• drag clip into the project area
  • click the “magic wand” icon to auto-tune audio and video settings
  • right click -> Show Clip Trimmer -> remove the noise in the beginning and end of the talk
  • insert slide image a few seconds after the slide is changed in the video, as “video overlay“
  • select all “video overlay” images, select “cutaway” and set opacity to ~80%
  • add first slide image to the beginning of the clip, add cross dissolve transition
  • add cross dissolve to the end of the clip
  • click File -> Share -> File to render the final video of the talk (Resolution: 720p, Quality: High, Compress: Better Quality)
  • use Handbrake to compress the video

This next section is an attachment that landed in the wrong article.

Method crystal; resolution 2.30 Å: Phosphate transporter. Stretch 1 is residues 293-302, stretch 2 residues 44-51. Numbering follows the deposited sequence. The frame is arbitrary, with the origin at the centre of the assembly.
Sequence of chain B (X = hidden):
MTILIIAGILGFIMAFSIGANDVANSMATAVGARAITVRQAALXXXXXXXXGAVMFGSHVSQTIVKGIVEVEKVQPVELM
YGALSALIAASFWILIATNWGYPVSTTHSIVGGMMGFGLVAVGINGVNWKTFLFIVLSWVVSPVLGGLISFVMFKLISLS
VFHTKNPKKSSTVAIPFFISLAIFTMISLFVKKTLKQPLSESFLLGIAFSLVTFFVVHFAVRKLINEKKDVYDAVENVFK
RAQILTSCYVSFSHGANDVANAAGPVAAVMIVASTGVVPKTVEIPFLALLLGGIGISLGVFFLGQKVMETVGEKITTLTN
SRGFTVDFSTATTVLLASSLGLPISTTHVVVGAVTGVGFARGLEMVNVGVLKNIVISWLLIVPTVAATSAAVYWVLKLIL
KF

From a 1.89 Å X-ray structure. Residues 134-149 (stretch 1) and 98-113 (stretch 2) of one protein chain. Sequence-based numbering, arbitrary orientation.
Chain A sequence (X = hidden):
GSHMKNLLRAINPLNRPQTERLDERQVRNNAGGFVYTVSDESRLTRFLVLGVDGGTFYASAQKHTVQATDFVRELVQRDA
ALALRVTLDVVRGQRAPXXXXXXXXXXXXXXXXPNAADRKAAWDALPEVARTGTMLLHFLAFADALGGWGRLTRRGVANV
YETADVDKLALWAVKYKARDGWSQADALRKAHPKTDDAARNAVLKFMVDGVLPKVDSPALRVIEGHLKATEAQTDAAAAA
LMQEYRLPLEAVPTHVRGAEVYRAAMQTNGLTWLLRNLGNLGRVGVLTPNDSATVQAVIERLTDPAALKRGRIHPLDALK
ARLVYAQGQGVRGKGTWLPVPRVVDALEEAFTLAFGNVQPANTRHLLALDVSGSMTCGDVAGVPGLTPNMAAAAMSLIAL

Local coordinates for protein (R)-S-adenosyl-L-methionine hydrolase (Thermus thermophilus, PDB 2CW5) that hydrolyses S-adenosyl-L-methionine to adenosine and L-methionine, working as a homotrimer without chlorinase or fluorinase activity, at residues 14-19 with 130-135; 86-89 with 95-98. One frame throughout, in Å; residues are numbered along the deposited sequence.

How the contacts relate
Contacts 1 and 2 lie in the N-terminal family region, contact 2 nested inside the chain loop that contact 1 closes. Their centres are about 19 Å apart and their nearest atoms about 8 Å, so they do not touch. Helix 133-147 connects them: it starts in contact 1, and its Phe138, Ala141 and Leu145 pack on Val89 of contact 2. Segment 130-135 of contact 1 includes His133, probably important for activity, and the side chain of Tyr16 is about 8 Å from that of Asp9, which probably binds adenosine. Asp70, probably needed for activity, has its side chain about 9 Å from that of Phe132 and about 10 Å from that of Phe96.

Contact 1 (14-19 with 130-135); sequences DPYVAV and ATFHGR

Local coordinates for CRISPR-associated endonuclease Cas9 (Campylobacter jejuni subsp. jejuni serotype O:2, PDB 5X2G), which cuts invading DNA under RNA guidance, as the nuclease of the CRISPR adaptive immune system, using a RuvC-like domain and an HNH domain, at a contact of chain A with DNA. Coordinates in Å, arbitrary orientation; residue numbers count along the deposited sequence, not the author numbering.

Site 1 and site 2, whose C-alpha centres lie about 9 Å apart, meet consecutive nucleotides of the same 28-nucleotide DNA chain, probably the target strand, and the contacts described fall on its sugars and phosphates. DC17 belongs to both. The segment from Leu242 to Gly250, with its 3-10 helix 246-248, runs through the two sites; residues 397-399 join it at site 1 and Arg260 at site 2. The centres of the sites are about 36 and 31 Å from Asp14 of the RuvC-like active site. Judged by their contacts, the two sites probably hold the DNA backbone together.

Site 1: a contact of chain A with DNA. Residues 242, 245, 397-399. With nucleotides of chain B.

• Web optimized ticked
    • Format: MP4 File
    • Video Encoder: H.264
    • Framerate: 24
    • Peak Framerate (VFR) selected
    • Constant Quality selected and RF:20
    • Encoder Options: Preset: slow
    • Picture: Storage Size: 1280 x 720
    • Audio: Mixdown: Mono
    • Upload to (AWS S3 static website using


After recording 10+ talks we realized that things sometimes go wrong and it’s usually a human error: forgot to turn on the microphone, forgot to press record, etc. We now do the following to decrease the chance of not having a recording.

GoPro backup

Mount a GoPro to one of the tripod’s legs, using the standard GoPro pole mount. Stick a huge SD card in the camera, turn it on while setting things up and keep it running. If all else fails you at least get a backup recording.

Audio monitoring

With recording talks, it’s the audio quality that you should be most concerned with. Therefore it comes super handy to be able to monitor audio that is being recorded. This is how you do it: